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1 . Maldives     Maldives
The Maldives are a spectacular chain of 22 coral atolls which run for some 800 kilometers north to south in the Central Indian Ocean. These include the largest surface-level atolls in the world: the area of Thiladhunmathi and Miladhunmadulu Atolls (with two names, but a single atoll structure) is some 3 680 square kilometers, while Huvadhoo Atoll in the south is over 3 200 square kilometers. (The Great Chagos Bank to the south occupies an even greater area, but is now largely submerged.)

More than any other nation outside the Western Pacific, the Maldives is dependant on coral reefs for the maintenance of their land area, food, export earnings and foreign currency from tourism revenues. The Maldivian people have been estimated to have among the highest levels of per-capita fish consumption of any nation, at 125 kilos per person per year. The majority of this consumption is of tuna and other pelagic species, while the majority of export fisheries are also centered on tuna. Some reef fish are taken for local consumption, but the most important reef fishery is the capture of live bait for the offshore tuna fishery. Fish exports for the live fish markets of East and Southeast Asia have also been significant through the late 1990s, and this is having an impact on grouper stocks.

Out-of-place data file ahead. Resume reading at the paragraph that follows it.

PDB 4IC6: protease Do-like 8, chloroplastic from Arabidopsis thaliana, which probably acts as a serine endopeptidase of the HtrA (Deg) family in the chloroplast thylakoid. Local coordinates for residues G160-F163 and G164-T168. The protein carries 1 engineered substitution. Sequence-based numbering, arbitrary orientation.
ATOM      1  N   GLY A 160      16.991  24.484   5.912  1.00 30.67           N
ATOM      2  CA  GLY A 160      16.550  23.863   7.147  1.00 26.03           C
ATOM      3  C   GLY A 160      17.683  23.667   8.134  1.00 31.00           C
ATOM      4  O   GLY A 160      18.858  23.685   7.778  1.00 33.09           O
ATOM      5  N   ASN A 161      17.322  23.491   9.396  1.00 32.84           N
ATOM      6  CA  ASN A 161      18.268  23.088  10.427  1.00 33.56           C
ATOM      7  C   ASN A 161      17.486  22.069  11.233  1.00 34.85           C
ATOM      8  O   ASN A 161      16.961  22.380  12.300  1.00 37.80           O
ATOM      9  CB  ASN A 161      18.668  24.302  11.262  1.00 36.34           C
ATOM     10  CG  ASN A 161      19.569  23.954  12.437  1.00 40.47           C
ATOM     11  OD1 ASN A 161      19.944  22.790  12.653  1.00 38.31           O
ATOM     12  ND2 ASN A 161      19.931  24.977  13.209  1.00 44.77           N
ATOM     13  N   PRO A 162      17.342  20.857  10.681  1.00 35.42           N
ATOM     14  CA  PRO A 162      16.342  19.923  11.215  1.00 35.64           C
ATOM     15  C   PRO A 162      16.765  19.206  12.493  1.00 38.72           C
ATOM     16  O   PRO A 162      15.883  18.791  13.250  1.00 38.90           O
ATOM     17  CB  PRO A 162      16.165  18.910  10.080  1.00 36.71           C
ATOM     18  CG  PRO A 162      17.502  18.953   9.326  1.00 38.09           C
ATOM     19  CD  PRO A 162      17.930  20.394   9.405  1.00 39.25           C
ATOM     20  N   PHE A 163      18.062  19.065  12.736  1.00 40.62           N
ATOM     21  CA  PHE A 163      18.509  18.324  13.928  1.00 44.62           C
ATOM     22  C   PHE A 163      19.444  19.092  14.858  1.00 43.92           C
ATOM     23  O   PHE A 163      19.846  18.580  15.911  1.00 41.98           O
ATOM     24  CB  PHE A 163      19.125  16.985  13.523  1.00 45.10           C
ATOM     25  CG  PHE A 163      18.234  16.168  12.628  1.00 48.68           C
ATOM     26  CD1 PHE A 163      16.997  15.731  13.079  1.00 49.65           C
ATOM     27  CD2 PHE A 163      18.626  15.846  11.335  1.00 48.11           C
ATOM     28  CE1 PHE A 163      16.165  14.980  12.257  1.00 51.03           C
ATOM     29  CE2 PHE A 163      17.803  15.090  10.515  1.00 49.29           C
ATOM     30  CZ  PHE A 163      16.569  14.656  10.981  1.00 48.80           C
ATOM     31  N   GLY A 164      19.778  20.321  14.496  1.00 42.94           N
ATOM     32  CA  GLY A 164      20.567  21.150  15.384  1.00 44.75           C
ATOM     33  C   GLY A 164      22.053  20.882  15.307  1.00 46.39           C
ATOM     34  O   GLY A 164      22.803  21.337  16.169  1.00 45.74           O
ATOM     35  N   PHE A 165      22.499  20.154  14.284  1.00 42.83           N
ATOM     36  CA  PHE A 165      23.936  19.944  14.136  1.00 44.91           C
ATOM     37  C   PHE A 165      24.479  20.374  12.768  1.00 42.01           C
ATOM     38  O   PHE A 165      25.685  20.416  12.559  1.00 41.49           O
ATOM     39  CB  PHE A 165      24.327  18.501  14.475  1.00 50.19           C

Undoubtedly the greatest concern for this entire nation is the impact of climate change. Coral bleaching and mortality have already caused significant problems: in the future such events will be exacerbated by sea-level rise, and may be further compounded by reduced calcification rates on surviving corals.
Source: Spalding, M.D., C. Ravilious and E.P. Green , 2001 , World Atlas of Coral Reefs . Prepared at the UNEP World Conservation Monitoring Centre. University of California Press,Berkeley,USA.421p. (See Document)

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